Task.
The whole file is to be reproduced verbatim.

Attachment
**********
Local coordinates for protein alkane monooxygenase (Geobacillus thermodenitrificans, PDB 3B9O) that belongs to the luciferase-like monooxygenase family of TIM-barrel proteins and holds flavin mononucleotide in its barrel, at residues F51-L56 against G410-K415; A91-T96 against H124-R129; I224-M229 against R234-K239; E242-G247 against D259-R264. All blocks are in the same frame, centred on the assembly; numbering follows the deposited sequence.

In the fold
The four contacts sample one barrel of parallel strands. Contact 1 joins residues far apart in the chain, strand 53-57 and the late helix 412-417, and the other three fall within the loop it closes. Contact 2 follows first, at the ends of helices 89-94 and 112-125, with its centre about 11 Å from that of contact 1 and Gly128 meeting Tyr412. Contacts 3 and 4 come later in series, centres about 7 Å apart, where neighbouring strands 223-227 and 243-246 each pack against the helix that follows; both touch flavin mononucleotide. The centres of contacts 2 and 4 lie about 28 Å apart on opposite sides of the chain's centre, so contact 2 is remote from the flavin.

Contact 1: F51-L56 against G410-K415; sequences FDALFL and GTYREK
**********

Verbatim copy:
Local coordinates for protein alkane monooxygenase (Geobacillus thermodenitrificans, PDB 3B9O) that belongs to the luciferase-like monooxygenase family of TIM-barrel proteins and holds flavin mononucleotide in its barrel, at residues F51-L56 against G410-K415; A91-T96 against H124-R129; I224-M229 against R234-K239; E242-G247 against D259-R264. All blocks are in the same frame, centred on the assembly; numbering follows the deposited sequence.

In the fold
The four contacts sample one barrel of parallel strands. Contact 1 joins residues far apart in the chain, strand 53-57 and the late helix 412-417, and the other three fall within the loop it closes. Contact 2 follows first, at the ends of helices 89-94 and 112-125, with its centre about 11 Å from that of contact 1 and Gly128 meeting Tyr412. Contacts 3 and 4 come later in series, centres about 7 Å apart, where neighbouring strands 223-227 and 243-246 each pack against the helix that follows; both touch flavin mononucleotide. The centres of contacts 2 and 4 lie about 28 Å apart on opposite sides of the chain's centre, so contact 2 is remote from the flavin.

Contact 1: F51-L56 against G410-K415; sequences FDALFL and GTYREK